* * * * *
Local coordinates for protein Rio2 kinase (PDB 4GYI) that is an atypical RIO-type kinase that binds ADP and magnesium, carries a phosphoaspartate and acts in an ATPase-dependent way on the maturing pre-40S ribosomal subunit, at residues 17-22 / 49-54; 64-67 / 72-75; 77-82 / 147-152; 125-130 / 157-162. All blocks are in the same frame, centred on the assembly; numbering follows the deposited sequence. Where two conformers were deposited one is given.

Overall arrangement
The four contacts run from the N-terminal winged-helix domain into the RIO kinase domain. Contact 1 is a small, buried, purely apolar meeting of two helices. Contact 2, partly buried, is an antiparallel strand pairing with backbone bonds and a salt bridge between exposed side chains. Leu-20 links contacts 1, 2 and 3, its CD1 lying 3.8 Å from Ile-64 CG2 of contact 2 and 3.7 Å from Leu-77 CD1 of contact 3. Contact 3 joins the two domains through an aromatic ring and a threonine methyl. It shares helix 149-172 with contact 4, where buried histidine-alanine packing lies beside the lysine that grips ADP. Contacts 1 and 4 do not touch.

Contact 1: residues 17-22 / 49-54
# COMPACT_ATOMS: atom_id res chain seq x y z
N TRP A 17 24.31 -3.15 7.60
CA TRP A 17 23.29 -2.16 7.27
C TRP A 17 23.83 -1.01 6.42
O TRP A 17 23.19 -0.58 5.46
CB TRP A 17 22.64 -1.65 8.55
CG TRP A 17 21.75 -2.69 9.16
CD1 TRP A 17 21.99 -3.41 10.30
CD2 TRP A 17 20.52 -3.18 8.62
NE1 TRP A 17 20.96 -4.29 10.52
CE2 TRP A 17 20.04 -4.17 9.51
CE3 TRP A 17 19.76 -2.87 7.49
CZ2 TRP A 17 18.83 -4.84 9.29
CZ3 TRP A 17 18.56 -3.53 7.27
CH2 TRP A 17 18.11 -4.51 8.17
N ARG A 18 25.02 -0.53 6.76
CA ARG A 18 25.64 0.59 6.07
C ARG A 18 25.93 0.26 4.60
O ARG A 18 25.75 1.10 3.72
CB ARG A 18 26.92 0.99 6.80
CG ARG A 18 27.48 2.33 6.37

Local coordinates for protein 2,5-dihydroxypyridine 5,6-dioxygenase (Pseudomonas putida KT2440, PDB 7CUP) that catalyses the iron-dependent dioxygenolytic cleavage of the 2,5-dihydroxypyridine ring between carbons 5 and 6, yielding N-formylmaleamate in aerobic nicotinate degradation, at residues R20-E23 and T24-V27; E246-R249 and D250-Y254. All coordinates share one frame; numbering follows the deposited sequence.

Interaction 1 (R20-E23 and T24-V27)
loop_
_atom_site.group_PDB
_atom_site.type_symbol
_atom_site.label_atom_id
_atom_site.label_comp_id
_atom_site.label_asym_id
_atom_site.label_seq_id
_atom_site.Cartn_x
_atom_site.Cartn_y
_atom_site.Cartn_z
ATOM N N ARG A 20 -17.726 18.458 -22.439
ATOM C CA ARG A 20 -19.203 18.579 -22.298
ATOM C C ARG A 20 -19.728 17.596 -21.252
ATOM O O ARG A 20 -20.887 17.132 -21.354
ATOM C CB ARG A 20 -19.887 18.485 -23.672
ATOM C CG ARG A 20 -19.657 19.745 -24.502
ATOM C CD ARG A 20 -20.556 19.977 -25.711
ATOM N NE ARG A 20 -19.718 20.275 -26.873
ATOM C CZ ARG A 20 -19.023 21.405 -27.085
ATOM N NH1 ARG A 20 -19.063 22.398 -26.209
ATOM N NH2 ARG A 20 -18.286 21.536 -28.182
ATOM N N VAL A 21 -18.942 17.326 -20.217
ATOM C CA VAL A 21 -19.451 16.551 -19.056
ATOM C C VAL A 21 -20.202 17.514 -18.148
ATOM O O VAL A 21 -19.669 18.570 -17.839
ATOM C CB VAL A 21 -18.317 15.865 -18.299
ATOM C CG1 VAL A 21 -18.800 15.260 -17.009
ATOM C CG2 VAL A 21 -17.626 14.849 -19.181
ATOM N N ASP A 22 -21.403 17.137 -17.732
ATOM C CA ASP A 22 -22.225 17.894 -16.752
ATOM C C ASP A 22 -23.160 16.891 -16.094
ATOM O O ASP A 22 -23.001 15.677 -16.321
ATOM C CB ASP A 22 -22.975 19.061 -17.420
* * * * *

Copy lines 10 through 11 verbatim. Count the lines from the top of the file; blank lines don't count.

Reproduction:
CB TRP A 17 22.64 -1.65 8.55
CG TRP A 17 21.75 -2.69 9.16